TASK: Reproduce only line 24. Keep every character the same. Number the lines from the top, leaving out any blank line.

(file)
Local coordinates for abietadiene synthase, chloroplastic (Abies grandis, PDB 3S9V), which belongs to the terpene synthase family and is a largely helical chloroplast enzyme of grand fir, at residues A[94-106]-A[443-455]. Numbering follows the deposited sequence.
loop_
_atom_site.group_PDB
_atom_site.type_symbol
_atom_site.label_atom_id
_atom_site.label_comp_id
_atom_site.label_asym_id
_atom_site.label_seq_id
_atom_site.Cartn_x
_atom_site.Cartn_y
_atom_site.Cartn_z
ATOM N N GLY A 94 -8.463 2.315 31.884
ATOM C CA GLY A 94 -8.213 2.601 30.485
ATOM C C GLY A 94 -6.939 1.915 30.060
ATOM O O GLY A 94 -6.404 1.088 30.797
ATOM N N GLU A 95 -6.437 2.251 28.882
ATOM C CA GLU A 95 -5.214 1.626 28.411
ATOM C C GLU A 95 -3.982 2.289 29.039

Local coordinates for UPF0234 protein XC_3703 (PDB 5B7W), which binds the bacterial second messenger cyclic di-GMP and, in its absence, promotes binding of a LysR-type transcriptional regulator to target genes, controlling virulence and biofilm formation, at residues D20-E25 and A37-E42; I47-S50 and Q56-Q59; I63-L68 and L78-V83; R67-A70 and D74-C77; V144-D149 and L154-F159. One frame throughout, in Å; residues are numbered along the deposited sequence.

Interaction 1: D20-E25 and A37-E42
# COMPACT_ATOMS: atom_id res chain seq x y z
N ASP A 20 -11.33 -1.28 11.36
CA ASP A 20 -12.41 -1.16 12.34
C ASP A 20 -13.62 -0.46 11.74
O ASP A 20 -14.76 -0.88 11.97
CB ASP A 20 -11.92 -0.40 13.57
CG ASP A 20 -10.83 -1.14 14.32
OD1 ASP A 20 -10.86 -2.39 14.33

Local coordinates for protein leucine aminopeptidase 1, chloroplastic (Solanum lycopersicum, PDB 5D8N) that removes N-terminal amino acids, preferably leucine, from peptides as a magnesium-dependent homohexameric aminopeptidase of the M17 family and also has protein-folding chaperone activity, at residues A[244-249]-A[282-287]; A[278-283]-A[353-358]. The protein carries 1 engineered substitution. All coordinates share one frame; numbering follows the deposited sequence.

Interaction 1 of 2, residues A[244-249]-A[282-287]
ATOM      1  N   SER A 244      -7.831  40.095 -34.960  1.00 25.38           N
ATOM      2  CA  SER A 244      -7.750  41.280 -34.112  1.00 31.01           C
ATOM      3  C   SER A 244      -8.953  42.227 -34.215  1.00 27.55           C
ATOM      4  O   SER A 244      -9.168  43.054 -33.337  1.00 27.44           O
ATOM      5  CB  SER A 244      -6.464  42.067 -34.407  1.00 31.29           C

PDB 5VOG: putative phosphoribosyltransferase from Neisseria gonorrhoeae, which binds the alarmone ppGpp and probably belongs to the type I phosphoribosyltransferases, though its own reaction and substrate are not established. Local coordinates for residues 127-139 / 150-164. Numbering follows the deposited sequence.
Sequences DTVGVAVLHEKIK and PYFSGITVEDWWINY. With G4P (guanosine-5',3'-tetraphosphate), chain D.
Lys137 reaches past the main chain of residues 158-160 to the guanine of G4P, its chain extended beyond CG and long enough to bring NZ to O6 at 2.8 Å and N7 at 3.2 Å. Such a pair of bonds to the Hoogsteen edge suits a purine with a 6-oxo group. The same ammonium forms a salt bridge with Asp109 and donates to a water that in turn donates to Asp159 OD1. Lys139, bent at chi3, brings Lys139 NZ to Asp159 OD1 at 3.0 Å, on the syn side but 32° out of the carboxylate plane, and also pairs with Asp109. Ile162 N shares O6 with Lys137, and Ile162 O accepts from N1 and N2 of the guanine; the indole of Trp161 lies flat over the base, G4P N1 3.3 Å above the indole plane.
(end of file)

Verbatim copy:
C ASP A 20 -13.62 -0.46 11.74